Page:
A Comprehensive Look at the Empirical Performance of Equity Premium Prediction

Here's the abstract:

Among many other variables and variations of various strategies, they investigated PE10, which is the strategy being discussed in this thread. They report their results in section 4.3 on page 18:Given the historically high equity premium, is it now a good time to invest in the stock market? Economists have suggested a whole range of variables that investors could or should use to predict: dividend price ratios, dividend yields, earnings-price ratios, dividend payout ratios, net issuing ratios, book-market ratios, interest rates (in various guises), and consumption- based macroeconomic ratios (cay). The typical paper reports that the variable predicted well in an in-sample regression, implying forecasting ability.

Our paper explores the out-of-sample performance of these variables, and finds that not a single one would have helped a real-world investor outpredicting the then-prevailing historical equity premium mean. Most would have outright hurt. Therefore, we find that, for all practical purposes, the equity premium has not been predictable, and any belief about whether the stock market is now too high or too low has to be based on theoretical prior, not on the empirically variables we have explored.

Note that the "earnings-price" ratio (EP) used by Goyal and Welch is simply the inverse of the "price-to-earnings" ratio (PE). So the results they found for EP10 apply equally well to PE10. See the paper for the tables and charts referenced in the quote above, as well as for details on methodology, other results, etc.Lamont (1998) explores variations of the E/P ratio and the payout ratio. Table 8 thus explores variations on the computation of earnings and dividend ratios. For example, Earning(10Y) are the moving average 10-year earnings. We explore two different horizons: one in which the forecast begins in 1902, another in which the forecast begins in 1964.

Panel A shows that there is both statistically significant outperformance (both in-sample and out-of-sample!) the price variables (e/p and d/p) if we use longer-term moving average price ratios and if we begin our forecasts in 1902. The economic significance reached 33 basis points for the Earnings(10Y)/Price ratio, though it is below 10 basis points for all other variations. The payout ratio (d/e) does not work. Unfortunately, if we begin our forecasts in 1964, it is not just that our variables are no longer statistically significant, they outright underperform.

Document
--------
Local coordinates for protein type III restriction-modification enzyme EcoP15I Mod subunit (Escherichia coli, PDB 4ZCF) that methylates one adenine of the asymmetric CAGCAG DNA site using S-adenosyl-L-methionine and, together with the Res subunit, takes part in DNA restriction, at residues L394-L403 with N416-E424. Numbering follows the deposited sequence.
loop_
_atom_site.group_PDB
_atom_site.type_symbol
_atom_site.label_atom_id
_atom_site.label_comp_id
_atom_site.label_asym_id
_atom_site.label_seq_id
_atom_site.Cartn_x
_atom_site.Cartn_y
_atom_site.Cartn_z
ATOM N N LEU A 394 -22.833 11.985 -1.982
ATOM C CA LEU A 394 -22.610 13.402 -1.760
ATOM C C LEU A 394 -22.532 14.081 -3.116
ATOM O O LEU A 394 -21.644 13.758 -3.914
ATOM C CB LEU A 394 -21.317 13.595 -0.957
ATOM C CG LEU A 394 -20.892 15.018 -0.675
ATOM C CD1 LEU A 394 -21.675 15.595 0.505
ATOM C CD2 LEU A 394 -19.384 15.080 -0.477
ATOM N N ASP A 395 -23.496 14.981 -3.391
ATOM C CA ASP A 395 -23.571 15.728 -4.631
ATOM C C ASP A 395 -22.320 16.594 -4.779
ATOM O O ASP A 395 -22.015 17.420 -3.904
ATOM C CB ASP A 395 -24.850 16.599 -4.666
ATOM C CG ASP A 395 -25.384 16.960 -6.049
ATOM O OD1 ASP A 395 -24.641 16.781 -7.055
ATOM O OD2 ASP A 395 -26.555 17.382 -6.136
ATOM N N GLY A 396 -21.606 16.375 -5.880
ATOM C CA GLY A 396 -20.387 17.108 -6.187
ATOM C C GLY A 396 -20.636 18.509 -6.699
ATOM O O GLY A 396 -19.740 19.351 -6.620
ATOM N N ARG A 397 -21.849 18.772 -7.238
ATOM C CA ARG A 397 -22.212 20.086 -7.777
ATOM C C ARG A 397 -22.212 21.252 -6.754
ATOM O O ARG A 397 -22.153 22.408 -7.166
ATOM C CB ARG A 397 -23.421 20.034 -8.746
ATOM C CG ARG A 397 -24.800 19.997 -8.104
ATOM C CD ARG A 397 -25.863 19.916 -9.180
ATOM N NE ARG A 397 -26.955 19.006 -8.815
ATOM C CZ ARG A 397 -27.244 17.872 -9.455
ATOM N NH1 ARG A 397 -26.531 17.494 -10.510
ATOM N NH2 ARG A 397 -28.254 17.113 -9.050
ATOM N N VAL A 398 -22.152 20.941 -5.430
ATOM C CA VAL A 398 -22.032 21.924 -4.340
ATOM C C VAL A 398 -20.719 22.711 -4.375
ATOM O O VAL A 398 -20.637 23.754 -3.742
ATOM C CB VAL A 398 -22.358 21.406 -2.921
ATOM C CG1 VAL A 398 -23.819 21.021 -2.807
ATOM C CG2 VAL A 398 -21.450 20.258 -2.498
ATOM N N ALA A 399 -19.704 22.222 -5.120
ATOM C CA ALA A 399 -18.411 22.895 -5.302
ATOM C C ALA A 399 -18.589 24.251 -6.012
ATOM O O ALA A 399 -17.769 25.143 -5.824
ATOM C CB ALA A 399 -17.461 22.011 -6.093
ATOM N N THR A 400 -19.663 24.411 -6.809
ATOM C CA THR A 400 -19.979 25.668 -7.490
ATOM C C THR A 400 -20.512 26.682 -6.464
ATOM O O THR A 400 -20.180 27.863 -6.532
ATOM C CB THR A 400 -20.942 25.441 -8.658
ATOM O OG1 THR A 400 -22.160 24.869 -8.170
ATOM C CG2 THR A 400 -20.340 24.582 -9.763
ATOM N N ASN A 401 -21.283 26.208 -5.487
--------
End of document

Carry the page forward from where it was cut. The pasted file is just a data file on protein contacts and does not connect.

Panels B through D explore 3-year, 5-year, and 10-year horizons, respectively. Panel B shows that the 3-year horizon predictions look like the one-year horizons: significant outperformance of long-memory price ratios if we begin in 1902, but underperformance if we begin in 1964. Panel C and D show that the 5-year and 10-year horizon predictions become progressively worse. The 10-year horizon predictions, however, show statistically insignificant overperformance when we begin predictions in 1964, but none if we begin predictions in 1902.

In sum, there is a tiny hint that long-memory earnings-price ratios might have better in-sample and out-of-sample performance than the prevailing mean; but the empirical evidence is so modest that it is better interpreted as not speaking against e/p, instead of speaking in favor for e/p. It looks decent primarily because the other predictive variables look so incredibly bad.

So Goyal and Welch are not as enthusiastic about using PE10 as are the authors of the paper discussed here. Make of this what you will. I believe that it remains a rather contentious topic in the academic world, with respected researchers on both sides of the debate. I'm not competent to judge all of this, but it is rather interesting, and if anyone is still following this long thread, I thought you might like to see a contrary point of view.

John Norstad